The improved spraying device of the present invention is preferably, but not necessarily, made of molded plastic material, and if desired, it can be made in one piece. A plastic such as polypropylene is suitable for the purpose, since such material is resistant to acids, paints and chemicals.

In the form shown, the spraying device includes a cupshapcd body or cap 7, provided adjacent to its lower end with an internal annular groove 8, adapted for snap engagement with an upstanding ring, not shown, but conventionally provided on pressurized cans of the type disclosed and located around but spaced from the central stem 4. By the engagement of the groove 8 with such ring, the spraying device is securely attached to the top of the can and over the stem 4 and head or button 5 thereon. It can be otherwise attached, permanently or removably, to the top of the can.

Provided concentrically and integrally within the cap 7 is a sleeve 9 which encircles the plunger head or button 5 and conforms to the cylindrical shape of said head or button. A flared spray opening iii of frusto-conical or funnel formation extending through the side wall of the sleeve 9 also extends through the side wall of the cap 7, and said opening 10 registers with the spray outlet 6 in the head 5. It is apparent from the foregoing, that when the head 5 is depressed the liquid sprayed through its outlet 6 will be sprayed out of the opening 10 to reach the area of dispersion.

In order to insure the registry of the outlet 6 with the spray opening it), the head 5 is formed with a radiallyprojectin-g lug 11 which engages with a groove 12 provided in the wall of the sleeve 9. When the head 5 is fitted within the sleeve 9, which can be done by removing the head or button 9 from the end of the stern of the plunger, and with the lug 11 entering the groove 12, the outlet 6 will be positioned in registry with the opening it? while permitting the slight vertical movement of the head or button 5 required to secure the spraying operation.

Projecting radially from the sprayer body or cap 7 at the top thereof is a tongue 13 which is formed integrally with the cap 7 and which is flexible to permit of it being doubled over or folded upon itself, as shown at 15. Attached to one end of the tongue 13 is a lever 15, which is channel-shaped in cross section to lend stifiness and nigidity to it. Said lever 15 has a top part 16 extending transversely across the top of the cap 7. Extending downwardly from the top part 16 of the lever is a handle part 3 or finger-piece 17 intended for engagement by the hand to depress the lever and cause the same to force the head 5 downwardly to spray the contents of the can.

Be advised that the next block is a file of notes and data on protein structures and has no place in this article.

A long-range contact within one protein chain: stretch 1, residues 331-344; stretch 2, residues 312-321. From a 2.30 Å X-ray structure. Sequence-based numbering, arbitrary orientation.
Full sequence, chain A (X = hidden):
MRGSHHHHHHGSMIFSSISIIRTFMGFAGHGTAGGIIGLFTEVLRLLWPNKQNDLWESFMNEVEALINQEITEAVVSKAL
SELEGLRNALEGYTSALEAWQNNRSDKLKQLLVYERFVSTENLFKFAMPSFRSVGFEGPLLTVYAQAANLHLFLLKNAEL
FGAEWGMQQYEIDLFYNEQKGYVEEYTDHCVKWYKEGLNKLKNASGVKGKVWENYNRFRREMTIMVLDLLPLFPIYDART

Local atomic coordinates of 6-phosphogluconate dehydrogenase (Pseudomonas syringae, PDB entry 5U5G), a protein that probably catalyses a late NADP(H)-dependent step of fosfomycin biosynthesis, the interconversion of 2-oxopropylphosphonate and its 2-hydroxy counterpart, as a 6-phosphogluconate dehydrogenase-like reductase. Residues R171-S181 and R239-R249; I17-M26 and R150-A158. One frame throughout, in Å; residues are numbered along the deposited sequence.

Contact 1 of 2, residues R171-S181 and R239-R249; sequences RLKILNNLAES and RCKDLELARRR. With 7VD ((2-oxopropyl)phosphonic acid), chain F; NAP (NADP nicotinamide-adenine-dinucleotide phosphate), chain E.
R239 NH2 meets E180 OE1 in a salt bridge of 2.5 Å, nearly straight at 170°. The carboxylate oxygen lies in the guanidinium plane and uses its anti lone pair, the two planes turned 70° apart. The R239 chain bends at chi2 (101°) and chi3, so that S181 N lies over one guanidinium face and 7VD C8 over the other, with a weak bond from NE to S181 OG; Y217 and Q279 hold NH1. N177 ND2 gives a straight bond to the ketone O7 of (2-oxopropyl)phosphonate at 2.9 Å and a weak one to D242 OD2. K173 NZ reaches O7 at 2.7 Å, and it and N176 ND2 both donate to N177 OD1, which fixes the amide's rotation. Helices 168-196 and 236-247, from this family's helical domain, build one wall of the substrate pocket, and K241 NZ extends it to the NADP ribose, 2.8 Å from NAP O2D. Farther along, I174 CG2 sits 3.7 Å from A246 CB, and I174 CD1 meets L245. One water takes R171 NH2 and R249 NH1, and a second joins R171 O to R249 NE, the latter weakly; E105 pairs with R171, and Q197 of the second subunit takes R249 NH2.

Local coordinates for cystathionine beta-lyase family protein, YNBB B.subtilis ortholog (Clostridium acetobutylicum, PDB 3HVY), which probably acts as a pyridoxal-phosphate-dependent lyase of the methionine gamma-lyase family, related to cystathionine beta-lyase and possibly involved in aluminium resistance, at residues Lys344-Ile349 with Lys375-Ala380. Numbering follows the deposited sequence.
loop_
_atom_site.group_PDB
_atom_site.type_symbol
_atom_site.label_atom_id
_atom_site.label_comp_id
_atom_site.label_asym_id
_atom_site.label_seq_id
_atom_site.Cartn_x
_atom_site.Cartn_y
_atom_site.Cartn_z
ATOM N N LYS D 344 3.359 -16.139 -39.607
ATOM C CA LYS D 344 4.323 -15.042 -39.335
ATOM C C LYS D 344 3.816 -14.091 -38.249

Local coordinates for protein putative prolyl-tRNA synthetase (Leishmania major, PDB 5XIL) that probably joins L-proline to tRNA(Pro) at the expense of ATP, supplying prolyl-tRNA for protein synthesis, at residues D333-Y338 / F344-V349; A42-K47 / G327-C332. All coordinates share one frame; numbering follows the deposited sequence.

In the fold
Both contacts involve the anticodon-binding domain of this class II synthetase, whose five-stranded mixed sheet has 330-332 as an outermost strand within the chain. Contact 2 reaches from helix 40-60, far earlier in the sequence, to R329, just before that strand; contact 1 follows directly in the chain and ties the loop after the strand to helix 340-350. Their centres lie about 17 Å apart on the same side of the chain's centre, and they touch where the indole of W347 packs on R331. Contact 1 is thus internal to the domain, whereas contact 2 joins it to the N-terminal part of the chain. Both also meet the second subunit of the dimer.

Projecting downwardly from the under side of the top part 16 of the lever is a stem 18 whu'ch, in its normal position of extension from the lever 15, is disposed at substantially right angles to the part 16 of the lever and the stem extends and is movable through an aperture 19 provided in the top wall 213 of the cap 7. When the stem 18 extends downwardly in the manner shown in FIG. 3, it is in a position to contact with the upper end of the head or button 5. As a result, when the lever 15 is depressed by pressure imposed on the handle portion 17, the stem 18 will depress the head or button 5 and the contents of the can will then be sprayed out or" the registered outlet 6 and opening 10.

Provided in the lever is a slot 25 and an upstanding ing 21 passes through the slot, the lug being provided at the top with a laterally-projecting lip 22 which fits over the lever at one end of the slot 25 and limits the upward swing of the lever. The tendency of the tongue 13, constituting the hinge for the lever, to flatten, normally holds the lever in its raised position and against the lip 22 as shown in FIG. 3. The lug 21 at its top is provided also with an upstanding lip 22' that extends above the side walls 16' of the lever 15, such lip constituting a means to manually force the lug 2A1 forwardly to release the lip 22 and to permit the lever to be swung to the dotted line position shown in FIGURE 1.

In the operative position of the device, the stem .18 is positioned as shown in FIG. 3. However, prior to the spray device being readied for use, it can be positioned in an inoperative position as shown in FIG. 6, with the stem 18 so located that it will not act to depress the head 5 when the lever 15 is depressed. The stem 18, formed as a part of the lever 15, isrelatively flexible and as a result it can be bent angularly to position it at an acute angle to the lever 15 rather than at right angles to the' part 16 thereof. The stem 18 can be put in such an angular position by forcing the lever 15 upwardly past the lip 22. to swing it to the position substantially as shown in dotted lines in FIG. 1. In this position of the lever, the stem 18 is accessible and by finger pressure it can be bent or angularly positioned acutely to the lever. With the stem in such acute-angled position, the lever 15 is then brought down and engaged under the lip 22. Since at that time the stem was in the acute-angled position, it will be disaligned from the aperture 19 and it therefore will not pass through the same but instead will come to rest upon a seat in the form of a recess 23 provided in the top wall Ztl of the cap '7. While in this position, the lever 15- is capable of up and down movement, but without the stem 18 depressing the head or plunger button 5.